The waiter appeared. "Need a few more minutes?" When Jeff told him they were ready to order, the waiter turned to Molly. Just then her cell phone rang.
"Come back to me," she said to the waiter, and then to the phone, "Hello." The waiter continued around the table, and when he returned to Molly, she was still on the phone. She held up her index finger signing, "Just one second."
The waiter knew just what to do. He said to the table, "Let me know when she's ready," and headed off to place the orders. Somehow he must have known that everyone had to be back by One.
Jeff felt a little irritated with Molly — not only had she taken the call, but she had done so at the table.
Taking a call when you're with others is only one example of cellular rudeness. Here are a few more:
- Why do cell phones
turn otherwise courteous
people into oafs?Forgetting to turn off the ringer in a theater, at a concert, in a restaurant or lecture or workshop or meeting.
- Interrupting a conversation to look at your caller id to decide whether to interrupt your conversation.
- Talking on the phone in what would otherwise be a quiet place, disturbing the people around you.
- Talking while driving, dividing your attention so severely that you can concentrate on neither the conversation nor your driving.
When we notice these things, many of us become irate, even though we might not express our displeasure directly. Why do cell phones turn otherwise courteous people into oafs?
For some, it's about self-esteem.
- For cell phone offenders
- The cell phone can become a badge of importance. By letting the phone interrupt us (and the people around us) no matter what we're doing, we convince ourselves that the people who call us cannot manage without us.
- Most people can manage without us for a while. With rare exceptions, such as literal life-and-death situations, most calls can wait until we pick up our messages.
- For cell phone offendees
- When someone commits an act of cell phone rudeness, we can feel hurt or anger, and sometimes we express that anger in ways we regret.
- When you notice an attack of cell phone anger, remember that the rudeness you're experiencing is — most likely — beyond the awareness of the offender. If you can, tell the offender how you feel. Leave it to her or him to decide what to do about it.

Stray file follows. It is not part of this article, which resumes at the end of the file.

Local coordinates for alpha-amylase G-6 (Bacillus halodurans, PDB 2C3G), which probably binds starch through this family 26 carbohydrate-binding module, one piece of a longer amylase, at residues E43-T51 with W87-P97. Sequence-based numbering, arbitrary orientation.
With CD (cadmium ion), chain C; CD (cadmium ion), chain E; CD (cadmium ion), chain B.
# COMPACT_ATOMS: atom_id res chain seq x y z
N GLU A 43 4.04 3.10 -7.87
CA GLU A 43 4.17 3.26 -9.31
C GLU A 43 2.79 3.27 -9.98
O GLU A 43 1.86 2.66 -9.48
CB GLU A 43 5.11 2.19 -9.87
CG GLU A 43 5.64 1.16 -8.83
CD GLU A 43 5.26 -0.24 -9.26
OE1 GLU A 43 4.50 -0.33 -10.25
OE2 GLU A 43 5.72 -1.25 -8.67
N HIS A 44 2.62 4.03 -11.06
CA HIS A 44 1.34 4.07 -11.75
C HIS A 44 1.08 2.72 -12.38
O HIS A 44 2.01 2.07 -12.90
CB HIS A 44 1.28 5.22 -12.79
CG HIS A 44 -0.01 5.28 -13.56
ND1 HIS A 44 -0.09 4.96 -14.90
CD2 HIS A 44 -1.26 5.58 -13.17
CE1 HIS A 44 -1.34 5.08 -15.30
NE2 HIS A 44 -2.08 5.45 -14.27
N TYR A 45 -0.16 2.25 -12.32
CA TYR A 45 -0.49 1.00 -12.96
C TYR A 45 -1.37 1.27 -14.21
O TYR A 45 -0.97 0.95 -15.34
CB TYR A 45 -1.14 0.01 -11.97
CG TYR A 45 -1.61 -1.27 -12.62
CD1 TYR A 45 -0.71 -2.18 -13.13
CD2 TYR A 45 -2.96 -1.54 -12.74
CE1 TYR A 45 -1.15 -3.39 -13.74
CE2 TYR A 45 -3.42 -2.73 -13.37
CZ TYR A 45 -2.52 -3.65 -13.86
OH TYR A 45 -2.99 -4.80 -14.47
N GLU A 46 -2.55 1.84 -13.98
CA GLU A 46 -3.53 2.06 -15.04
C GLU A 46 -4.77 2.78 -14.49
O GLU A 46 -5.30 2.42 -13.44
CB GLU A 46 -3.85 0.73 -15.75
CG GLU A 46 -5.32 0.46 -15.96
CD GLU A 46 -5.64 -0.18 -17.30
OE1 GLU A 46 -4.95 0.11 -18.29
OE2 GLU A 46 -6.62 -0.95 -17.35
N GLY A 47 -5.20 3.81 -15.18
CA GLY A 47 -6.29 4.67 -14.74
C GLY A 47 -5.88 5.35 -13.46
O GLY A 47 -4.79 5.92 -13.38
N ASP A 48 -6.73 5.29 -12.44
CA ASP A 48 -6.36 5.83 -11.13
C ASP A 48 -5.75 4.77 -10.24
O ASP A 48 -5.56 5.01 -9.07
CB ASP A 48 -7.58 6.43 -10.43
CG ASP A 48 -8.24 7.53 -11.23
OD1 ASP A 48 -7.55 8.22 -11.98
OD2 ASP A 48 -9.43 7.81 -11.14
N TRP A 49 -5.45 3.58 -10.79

When call waiting first appeared, we often used it inappropriately. We would interrupt a conversation no matter what, to find out what call was coming in. After a while, we learned better ways, and now many people don't check when their phone beeps that a call is waiting. We're just now learning about cell phones. In time, we'll learn how to handle them, too.
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More articles on Emotions at Work:
- If You Weren't So Wrong So Often, I'd Agree with You
- Diversity of perspectives is one of the great strengths of teams. Ideas contend and through contending
they improve each other. In this process, criticism of ideas sometimes gets personal. How can we critique
ideas safely, without hurting each other, while keeping focused on the work?
- Creating Trust
- What can you do when you discover that the environment at work is permeated with distrust? Your position
in the organization does affect your choices, but here are some suggestions that might be helpful to anyone.
- On Advice and Responsibility
- Being asked for advice can be an affirming experience, but actually giving advice can sometimes entail
risk. How can this happen, and what choices do we have?
- On Differences and Disagreements
- When we disagree, it helps to remember that our differences often seem more marked than they really
are. Here are some hints for finding a path back to agreement.
- Dealing with Deniable Intimidation